How nice of you to help out your mother in law with a problem that must be causing her a lot of anguish!

    1) Given the various issues contained in your mother in law's heating problem, I think your best bet is to consult the Yellow Pages under "Heating Contractors" (make sure you ask them over the phone if they are experienced in fixing a slab radiant heating system) and have at least 2 or 3 technicians experienced in slab radiant heat come over the house to inspect the damage & make some recommendations as to whether the problem can be fixed at a reasonable cost, or some other system installed--the break in only one of the 7 zones may have been caused by a minor problem such as a failed circulator pump, or a stuck valve that prevented the water from circulating & perhaps no non-toxic antifreeze (propylene glycol) was put into the system to prevent the pipe from freezing, resulting in a burst pipe (please have the antifreeze installed ASAP, so no further damage occurs--propylene glycol is available at Home Depot, Lowe's & plumbing/heating supply outlets); any heating technician can install it for you.

    2) There is a way to install a radiant zone ABOVE the slab if the break in the slab cannot be accessed--this would be less expensive than planning for a completely new system---especially in January---limp thru the winter with what you have now & make any changes in the spring after the freeze danger passes---the radiant technicians have tools & a way to locate the tube break in the slab & go in & fix it.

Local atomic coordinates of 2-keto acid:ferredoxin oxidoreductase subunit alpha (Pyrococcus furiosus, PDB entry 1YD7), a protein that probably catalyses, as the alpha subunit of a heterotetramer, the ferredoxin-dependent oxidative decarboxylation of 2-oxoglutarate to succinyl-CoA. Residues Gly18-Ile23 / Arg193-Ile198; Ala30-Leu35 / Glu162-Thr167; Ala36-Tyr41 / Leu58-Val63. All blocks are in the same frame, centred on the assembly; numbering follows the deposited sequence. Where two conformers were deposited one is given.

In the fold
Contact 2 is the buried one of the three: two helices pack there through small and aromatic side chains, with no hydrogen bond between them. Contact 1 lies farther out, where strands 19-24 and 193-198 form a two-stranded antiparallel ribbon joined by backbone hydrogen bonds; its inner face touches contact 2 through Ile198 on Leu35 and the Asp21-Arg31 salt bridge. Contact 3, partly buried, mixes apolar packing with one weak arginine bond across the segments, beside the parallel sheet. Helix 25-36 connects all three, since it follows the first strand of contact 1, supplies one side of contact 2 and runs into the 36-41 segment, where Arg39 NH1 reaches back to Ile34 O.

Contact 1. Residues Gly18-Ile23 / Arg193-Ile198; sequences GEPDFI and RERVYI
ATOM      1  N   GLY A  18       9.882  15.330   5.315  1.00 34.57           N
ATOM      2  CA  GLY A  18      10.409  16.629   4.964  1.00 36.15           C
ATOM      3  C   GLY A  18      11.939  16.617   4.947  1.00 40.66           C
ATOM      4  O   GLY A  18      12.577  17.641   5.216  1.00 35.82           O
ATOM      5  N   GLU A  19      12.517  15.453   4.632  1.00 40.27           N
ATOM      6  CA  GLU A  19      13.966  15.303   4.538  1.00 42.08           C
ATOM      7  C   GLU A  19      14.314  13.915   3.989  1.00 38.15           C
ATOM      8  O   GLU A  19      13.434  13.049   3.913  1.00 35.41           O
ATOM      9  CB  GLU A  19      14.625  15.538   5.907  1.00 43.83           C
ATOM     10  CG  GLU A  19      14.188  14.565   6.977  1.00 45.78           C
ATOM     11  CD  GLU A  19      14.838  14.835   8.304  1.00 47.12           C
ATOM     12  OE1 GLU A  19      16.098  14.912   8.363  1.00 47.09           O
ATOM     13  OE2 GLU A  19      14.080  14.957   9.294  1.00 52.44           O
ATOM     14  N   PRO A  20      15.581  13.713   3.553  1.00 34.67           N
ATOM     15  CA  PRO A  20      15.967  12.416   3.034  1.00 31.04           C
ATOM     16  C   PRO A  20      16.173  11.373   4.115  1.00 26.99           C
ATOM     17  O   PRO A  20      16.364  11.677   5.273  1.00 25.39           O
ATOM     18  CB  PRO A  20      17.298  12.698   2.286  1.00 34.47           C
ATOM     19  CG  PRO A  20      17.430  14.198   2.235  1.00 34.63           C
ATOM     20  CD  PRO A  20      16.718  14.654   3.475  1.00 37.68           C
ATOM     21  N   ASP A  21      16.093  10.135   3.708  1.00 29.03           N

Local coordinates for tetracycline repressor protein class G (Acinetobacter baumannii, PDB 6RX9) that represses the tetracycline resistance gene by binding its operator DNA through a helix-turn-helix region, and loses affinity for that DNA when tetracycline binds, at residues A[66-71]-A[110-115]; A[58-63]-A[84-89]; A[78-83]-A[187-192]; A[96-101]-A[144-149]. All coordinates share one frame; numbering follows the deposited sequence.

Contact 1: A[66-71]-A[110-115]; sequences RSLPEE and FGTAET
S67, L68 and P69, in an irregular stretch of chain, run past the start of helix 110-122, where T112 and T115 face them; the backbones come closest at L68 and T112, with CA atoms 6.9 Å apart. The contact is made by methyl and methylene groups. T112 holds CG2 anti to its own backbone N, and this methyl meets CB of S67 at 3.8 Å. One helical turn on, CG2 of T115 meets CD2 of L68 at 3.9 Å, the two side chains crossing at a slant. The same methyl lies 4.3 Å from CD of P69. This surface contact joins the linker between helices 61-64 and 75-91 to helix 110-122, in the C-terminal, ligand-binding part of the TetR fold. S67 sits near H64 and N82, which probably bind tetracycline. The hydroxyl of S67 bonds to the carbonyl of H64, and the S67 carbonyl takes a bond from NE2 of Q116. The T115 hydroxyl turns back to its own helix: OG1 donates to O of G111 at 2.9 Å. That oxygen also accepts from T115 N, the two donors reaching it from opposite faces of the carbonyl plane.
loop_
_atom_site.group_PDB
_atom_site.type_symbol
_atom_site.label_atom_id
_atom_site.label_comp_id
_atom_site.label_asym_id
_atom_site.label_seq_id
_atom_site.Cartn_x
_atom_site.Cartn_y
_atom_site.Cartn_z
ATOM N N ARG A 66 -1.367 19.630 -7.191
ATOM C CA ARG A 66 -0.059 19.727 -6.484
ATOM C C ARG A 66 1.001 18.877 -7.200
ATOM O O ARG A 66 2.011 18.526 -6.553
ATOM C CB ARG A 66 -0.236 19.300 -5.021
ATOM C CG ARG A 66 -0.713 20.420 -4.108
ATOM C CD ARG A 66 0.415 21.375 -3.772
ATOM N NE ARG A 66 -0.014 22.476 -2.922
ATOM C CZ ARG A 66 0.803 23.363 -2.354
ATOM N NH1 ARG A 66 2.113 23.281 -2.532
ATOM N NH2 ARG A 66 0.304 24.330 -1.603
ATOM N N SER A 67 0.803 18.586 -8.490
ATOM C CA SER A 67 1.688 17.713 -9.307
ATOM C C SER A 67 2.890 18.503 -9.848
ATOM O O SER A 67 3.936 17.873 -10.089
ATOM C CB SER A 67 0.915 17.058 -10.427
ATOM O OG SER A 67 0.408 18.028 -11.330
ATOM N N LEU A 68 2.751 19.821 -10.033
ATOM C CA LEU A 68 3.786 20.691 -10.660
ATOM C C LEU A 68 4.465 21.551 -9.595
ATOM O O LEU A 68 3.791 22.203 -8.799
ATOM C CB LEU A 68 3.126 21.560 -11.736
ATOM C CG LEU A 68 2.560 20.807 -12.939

3) After you have 2 or 3 heating contractors over the house to give you their suggestions, you will be in a much better position to evaluate this situation & decide which way is the best (and least expensive) way to go.

    4) It often takes months to schedule & have done a project by the gas co.-----they also can't work in most winter weather---just to open the street they have to use a backhoe to dig up the street & make the connection & install a gas line to the front of your house which costs approx. $1,000; then there's the extra cost of installing an outside gas meter, extending the line from the house front to inside the house, & connecting to a new gas boiler/furnace, or a conversion-type burner that fits inside the present oil boiler-----that's why I think you should collect & evaluate all the info on this now & wait till the spring to have the work actually done.

    5) You DO NOT have to buy the gas boiler/furnace from the gas co.; nor do you have to have the gas co. extend the gas lines from the front of the house to inside the cellar----you can call any heating contractors in your area for competitive quotes as the best (and least expensive) way to go on this aspect of the install.
    Last edited by Pelton; 01-23-2014 at 11:15 PM.

  5. #5
    Join Date
    Jan 2014
    Posts
    4

    Default Re: Problems with radiant heat leaking in ranch on a cement slab

    Pelton,

    this is exactly what I am doing, getting information. The leak has been there for years and the boiler problems are fairly new. I'm here collecting free advice. There is no basement so that is a huge problem. She is on a corner/wedge shape lot so getting the gas to the house would be easier and more direct from the back street. I think it would be less digging around her property. The gas company won't start anything until April, so I do have time to get some contractors in for some estimates. Great idea!

    i appreciate the time you spent with your reply.

    Thank you